SUMMARIZED:

When Name Protection is enabled, I cannot fulfill the requirements I explained at the beginning of this post. So to fulfill my requirements I need to implement [‘scenario 2’] and NOT enable Name Protection.

Cheers,
Jorge
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* Always evaluate/test yourself before using/implementing this!
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2 Responses to “(2011-01-01) DHCP And Name Protection In Windows Server 2008 R2”

  1. Alexander said

    The only way (to configure a windows DHCP client to request the DHCP server to register/update the ‘A’ DNS record) is disassembly and modification of “dhcpcore.dll” library because corresponding option 81 flag is hardcoded.

    One byte on DHCP client in library (source value of option 81 byte in network packet) must be modified to achieve desired result.

    I was able to successfully deploy modified library in test environment with windows 7 (with and without SP1, x86 and x64) and “Name Protection” was works as expected.

    Another way to achieve the same result is modification of client identifier (one string “Windows”) in “dhcpsvc.dll” on DHCP server OR “dhcpcore.dll” on DHCP client.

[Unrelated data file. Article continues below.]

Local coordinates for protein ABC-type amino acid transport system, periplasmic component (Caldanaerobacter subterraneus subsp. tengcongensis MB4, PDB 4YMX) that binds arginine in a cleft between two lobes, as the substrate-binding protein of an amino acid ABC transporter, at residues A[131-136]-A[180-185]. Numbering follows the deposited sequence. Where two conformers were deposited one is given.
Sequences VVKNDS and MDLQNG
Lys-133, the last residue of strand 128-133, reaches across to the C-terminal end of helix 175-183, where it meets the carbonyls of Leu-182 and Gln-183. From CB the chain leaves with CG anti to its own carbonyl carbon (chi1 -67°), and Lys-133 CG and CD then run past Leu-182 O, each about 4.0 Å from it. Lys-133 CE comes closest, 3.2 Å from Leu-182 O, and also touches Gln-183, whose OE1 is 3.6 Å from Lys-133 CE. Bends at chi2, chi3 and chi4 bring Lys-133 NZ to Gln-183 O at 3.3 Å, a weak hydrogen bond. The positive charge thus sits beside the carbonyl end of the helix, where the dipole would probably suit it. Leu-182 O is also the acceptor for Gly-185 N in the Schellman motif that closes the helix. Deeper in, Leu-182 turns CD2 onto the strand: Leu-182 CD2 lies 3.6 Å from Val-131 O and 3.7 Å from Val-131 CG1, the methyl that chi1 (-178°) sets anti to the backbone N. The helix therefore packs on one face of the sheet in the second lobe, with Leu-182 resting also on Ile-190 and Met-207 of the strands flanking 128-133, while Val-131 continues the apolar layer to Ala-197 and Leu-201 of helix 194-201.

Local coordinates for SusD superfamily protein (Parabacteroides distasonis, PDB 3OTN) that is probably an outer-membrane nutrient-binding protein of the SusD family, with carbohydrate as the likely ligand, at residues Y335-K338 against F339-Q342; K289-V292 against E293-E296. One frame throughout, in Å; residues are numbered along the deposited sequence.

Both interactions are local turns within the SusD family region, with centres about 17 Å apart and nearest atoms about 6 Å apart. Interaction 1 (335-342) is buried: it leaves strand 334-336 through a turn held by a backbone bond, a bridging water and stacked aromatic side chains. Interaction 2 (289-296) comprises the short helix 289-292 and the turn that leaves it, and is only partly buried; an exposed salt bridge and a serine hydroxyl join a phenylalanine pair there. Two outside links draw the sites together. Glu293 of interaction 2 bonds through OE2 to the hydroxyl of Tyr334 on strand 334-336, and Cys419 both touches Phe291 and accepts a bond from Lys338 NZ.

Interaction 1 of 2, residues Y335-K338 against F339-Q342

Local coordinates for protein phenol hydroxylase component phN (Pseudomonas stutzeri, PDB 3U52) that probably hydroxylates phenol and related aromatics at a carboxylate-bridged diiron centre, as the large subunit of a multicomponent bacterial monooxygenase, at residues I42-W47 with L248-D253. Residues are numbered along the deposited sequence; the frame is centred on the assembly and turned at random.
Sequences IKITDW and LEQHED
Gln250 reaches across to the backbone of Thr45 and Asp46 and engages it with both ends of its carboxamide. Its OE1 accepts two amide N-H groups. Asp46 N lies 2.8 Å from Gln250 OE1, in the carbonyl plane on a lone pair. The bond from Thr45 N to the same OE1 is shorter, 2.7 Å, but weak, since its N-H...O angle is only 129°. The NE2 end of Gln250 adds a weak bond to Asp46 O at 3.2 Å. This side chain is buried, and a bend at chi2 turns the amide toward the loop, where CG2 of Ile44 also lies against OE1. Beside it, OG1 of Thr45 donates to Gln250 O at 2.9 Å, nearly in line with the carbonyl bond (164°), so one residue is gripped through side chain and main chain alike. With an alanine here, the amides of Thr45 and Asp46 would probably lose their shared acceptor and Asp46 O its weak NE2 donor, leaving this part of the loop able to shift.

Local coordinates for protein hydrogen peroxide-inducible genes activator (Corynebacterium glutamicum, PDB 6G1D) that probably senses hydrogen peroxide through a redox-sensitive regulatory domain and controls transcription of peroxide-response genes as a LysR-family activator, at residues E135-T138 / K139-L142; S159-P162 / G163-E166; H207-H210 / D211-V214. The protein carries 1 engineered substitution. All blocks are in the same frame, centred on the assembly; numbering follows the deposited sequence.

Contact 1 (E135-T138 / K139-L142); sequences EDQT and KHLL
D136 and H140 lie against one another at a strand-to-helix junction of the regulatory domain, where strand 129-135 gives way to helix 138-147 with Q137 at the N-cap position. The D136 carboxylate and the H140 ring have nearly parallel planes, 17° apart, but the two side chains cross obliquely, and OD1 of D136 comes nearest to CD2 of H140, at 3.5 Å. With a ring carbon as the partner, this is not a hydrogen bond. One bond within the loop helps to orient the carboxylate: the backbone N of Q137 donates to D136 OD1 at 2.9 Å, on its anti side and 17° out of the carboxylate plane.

As long as client identifier at DHCP Client and DHCP Server is different, DHCP server thinks that windows computers is non-windows computers and DCHP Server will register ‘A’ DNS record always (even if computer don’t request it) as expected for non-windows computers.

    A second way is more simple (you don’t need to disassemble all versions of “dhcpcore.dll” and deploy it on clients; only server’s library can be modified).
    But the second way can have unknown side affects.

    This is tested only in environment with windows 7 and windows server 2008 r2. Another Windows OS can have other behaviour.

  2. Patrick said

    Hi, very well writte

    Perhaps I’m misinterpreting but you seem to contradict yourself in Scenario 3?

    Specifically,

    “The DHCP server will always register a DNS record on behalf of the DHCP client whether or not that DHCP client actually requests it. In this case you will see that after the DDNS registration/update both the ‘A’ DNS record
    and the ‘PTR’ DNS record are owned by the user account specified as DDNS credential”

    And

    “In both the “DHCP Request” and the “DHCP Ack” messages you can see the DHCP client is registering the ‘A’ DNS record and the DHCP is NOT overriding it.”

    If the DHCP client is registering the A record, then the credentials on the record cannot be that of the DHCP Server Credentials (as you state in the first quoted paragraph).

    So which was it?

    Also the behavior of DHCP with Name Protection enabled seems to be more like Scenario 2 than Scenario 1 going by your screenshot? ( looking at what options are enabled but greyed out)